Sunday, October 19, 2008

TSS Week 20


I finally finished Frankenstein. It is a tragic story and though the monster is supposedly the villain, I found him very sympathetic (more so than Dr. Frankenstein). The plight of the outcast and how it drives them to do evil things made me think of those kids who are relentlessly teased until they shoot people in their schools. Not that the violent acts are justified, but that they are realistic consequences of human isolation and rejection. I wonder if this was part of Shelley's point, that crimes and the people who commit them should not be viewed in a black and white fashion.

I also found it interesting how Dr. Frankenstein and the monster came to depend on each other, even in enmity. After all, when the Dr. is hunting the monster down and becomes weary, the monster leaves food for him to keep him going. Perhaps it was a desperate need for any kind of interaction, especially with his creator, but it intrigued me.

Also, as if you have been waiting with baited breath (hee hee), my review of Blue Genes has been published in Estella's Revenge.

5 comments:

Memory said...

I've seen so many people reading this over the past couple of months. Everyone raises such good points about the novel's contents that I'm starting to think it's time for a reread.

Table Talk said...

Somehow, this is one of those books that I've missed out on. I thought I might be going to have to teach it this year, but then plans got changed an so I've missed again. I think it had better go on the list for Christmas when I'll have time to read books of my own choosing.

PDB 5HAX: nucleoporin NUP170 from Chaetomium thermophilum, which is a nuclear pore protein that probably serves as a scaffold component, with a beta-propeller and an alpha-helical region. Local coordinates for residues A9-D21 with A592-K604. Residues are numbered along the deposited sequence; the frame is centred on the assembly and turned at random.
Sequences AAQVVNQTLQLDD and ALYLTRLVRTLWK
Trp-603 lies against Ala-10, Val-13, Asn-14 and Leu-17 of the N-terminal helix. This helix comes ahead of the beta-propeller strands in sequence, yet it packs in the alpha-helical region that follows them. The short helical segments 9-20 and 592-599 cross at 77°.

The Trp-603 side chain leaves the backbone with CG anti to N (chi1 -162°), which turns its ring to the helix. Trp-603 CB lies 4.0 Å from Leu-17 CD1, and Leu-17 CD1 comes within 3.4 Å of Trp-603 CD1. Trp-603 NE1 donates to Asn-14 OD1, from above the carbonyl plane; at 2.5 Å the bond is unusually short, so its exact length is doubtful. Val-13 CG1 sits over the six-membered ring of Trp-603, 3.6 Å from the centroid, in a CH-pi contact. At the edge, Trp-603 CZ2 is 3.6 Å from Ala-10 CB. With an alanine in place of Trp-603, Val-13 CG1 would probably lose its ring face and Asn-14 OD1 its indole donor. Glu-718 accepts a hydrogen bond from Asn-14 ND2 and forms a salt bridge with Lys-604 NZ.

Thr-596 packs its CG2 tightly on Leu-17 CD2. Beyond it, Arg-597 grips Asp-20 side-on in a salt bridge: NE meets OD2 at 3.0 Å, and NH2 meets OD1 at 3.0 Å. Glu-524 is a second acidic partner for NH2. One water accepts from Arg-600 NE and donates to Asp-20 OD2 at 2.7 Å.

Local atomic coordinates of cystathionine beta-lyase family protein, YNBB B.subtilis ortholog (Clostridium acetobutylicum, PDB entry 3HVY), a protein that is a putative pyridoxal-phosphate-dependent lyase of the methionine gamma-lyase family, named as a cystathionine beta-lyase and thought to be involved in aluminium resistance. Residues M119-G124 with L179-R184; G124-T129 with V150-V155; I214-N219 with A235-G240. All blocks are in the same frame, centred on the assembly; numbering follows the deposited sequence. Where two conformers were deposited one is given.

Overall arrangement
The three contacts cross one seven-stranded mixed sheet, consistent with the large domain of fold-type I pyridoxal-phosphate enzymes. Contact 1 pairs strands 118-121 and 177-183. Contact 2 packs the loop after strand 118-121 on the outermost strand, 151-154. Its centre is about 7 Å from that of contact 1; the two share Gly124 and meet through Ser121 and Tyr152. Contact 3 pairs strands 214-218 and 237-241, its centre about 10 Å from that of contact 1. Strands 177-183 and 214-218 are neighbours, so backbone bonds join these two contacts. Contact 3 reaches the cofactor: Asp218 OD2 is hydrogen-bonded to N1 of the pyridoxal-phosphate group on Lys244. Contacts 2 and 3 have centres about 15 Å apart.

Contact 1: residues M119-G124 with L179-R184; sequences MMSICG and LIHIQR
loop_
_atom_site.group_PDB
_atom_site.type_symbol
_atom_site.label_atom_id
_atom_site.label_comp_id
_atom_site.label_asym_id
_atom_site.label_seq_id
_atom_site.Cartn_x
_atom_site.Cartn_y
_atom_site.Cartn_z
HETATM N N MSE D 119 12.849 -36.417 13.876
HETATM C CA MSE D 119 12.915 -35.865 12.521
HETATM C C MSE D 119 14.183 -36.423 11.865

Andi said...

Love this book! It really turns all of the movie versions of Frankenstein on their heads. The monster was definitely the most sympathetic character, in my opinion.

stu said...

I suspect you could also see the thing with the food more in terms of the monster wanting to preserve the Dr physically so he can continue his emotional destruction. That certainly seems consistent with what he does through the rest of the book.

April Boland said...

Stu, I agree.. the Dr.'s emotional destruction seemed to give the monster's otherwise empty life meaning. The reason I see it as more, though, is because of the way the monster grieves at the end.